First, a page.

Where Can I Use Antique White In My Home?
For those wanting to try antique white paint in their home, you have plenty of places to use it.
Generally, you want to use antique white paints on walls, ceilings, cabinets, and other common surfaces, although you can incorporate the color into your decor and window treatments too.
As we said, this depends on your aesthetic, so every home will utilize colors differently.
Antique White Vs. White For Painting Walls
First, we recommend trying antique white paint over pure white for the walls in your house. Not only will the softer tone give your space calming energy, but it won't contrast as greatly with various colors.
In addition, painting your walls and ceilings antique white can make them feel homey and livable rather than sterile if you use too bright of white paint.
Even though super bright, cool-tone white paint looks good at a hotel, it's not always so comforting in a home. Therefore, we suggest choosing warmer hues for all the spaces in your house to give it a comfier feeling.
Antique White Vs. White For Your Cabinets
Between antique white and pure white cabinetry, this depends on your bathroom/kitchen. Generally, it is more common to see bright, clean white cabinets, so that might be the way to go.
Even though a warmer white color on your walls may look amazing, it doesn't always translate as nicely on your cabinets. Therefore, the cooler tone of pure white paint is our choice between them.
On the other hand, if your kitchen has more of a classic feel (hardwood floors, brass/rustic finishes), it could be best to use the warmer antique hue. Again, this all depends on your design.
Antique White Vs. White For Blinds
Moving to the window treatments, we recommend using antique white paint if your walls have a warm tone and pure white for cooler-tone spaces.
Even though the blinds are often overlooked, framing your windows using the correct color is essential. Regardless, white blinds and window treatments tend to work the best.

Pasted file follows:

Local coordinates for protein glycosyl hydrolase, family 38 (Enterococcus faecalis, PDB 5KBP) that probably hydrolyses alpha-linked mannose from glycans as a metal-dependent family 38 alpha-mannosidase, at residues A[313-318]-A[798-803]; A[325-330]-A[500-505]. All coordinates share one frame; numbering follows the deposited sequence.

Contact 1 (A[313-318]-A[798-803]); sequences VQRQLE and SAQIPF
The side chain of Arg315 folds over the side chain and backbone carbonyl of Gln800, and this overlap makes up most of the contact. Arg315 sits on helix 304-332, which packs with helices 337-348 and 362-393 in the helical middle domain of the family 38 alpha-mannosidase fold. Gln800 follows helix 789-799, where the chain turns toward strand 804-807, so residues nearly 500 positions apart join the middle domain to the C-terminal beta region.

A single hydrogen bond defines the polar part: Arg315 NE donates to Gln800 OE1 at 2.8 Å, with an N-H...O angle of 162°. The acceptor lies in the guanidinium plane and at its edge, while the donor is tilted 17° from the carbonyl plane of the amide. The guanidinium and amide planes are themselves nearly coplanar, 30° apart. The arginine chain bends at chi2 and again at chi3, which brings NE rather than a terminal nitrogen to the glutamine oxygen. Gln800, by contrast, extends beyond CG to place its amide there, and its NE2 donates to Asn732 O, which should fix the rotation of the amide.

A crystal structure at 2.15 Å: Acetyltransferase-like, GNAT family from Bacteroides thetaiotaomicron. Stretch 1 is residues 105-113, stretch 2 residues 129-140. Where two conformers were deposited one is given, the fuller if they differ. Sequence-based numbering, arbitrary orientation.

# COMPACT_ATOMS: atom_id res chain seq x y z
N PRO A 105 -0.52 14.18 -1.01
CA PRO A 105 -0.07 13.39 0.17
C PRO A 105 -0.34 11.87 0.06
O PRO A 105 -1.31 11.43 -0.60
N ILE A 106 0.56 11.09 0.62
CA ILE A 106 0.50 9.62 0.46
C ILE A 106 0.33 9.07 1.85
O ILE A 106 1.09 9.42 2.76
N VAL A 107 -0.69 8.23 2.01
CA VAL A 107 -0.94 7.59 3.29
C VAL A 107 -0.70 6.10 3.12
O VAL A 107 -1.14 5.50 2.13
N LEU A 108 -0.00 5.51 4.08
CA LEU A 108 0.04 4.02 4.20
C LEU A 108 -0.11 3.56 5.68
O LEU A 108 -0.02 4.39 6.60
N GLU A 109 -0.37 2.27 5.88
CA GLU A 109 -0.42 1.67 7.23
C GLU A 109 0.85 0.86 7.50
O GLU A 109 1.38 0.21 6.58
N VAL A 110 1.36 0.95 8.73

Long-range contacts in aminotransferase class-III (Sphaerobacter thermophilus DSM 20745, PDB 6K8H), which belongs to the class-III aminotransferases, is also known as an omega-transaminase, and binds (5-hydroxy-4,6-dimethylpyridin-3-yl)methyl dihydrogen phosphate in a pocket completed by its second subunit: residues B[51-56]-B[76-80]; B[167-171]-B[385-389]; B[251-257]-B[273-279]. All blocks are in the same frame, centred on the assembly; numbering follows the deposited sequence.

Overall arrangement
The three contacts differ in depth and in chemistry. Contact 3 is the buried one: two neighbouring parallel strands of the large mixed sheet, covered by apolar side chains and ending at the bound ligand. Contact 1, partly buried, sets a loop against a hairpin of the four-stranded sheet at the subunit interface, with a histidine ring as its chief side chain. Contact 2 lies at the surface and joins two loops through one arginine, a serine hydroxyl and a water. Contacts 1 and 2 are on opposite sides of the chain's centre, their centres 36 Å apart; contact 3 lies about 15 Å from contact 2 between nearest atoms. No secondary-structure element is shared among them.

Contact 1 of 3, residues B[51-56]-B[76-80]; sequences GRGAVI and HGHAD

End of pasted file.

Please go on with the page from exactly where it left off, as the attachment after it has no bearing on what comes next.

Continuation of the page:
They reflect light, and white window treatments can give your house a cleaner look. Think about the last time you saw wooden blinds. They didn't enhance the window, did they?
You don't have to worry about using antique or pure white blinds to treat your windows.
Again, what color your blinds are will come down to what your home needs. Everyone is unique.
Is White A Good Interior Color?
Yes. Overall, using white to decorate the interior of a home is a good idea. Besides giving your space an open, bright appearance, white can also help create the illusion a room is larger than it is.
For example, suppose you have a small living room with low ceilings. Painting the walls and ceiling white (warm or cool tone) will trick your eye into believing the room is more spacious.
This is one of the oldest design tricks in the book, and for a good reason.
You'll also notice that using white for your interiors is great for resale value. Typically, new home buyers want to see a blank canvas when they go into a space, which is easy with a white color palette.
Of course, you don't have to deck out your entire home with white furniture, wall paint, and detailing, but you can use the color for your walls, window treatments, and even cabinets.
Is Antique White The Same As Beige?
Although antique white resembles beige, it's not quite that dark. Since antique white can still be on the lighter side, it will not technically give your walls a beige feeling.
However, in some lighting, this is possible, but in general, it will feel more like a muted white.
Beige is closer to tan paint, which is far too dark, versus antique white. As we mentioned earlier, antique white hues tend to have a "yellow-beige undertone," which is where the confusion stems.
Many antique whites have a more marshmallow vibe, with a hint of yellow or warm beige.
To Wrap It All Up
Whether you need to give your walls a fresh coat of paint or want to plan your dream home, it's always good to know your whites. We found that antique white and pure white are slightly different in their undertone, with antique being warmer than pure white.
In addition, warmer antique colors tend to give your house a cozier feeling, while pure white works well in super modern spaces. Regardless, you'll get clean, bright, reflective wall paint if you use white.
You can also use antique white and pure white for your window treatments and cabinets as another way to brighten those spaces and give them a more eye-catching aesthetic. White doesn't always need to be boring!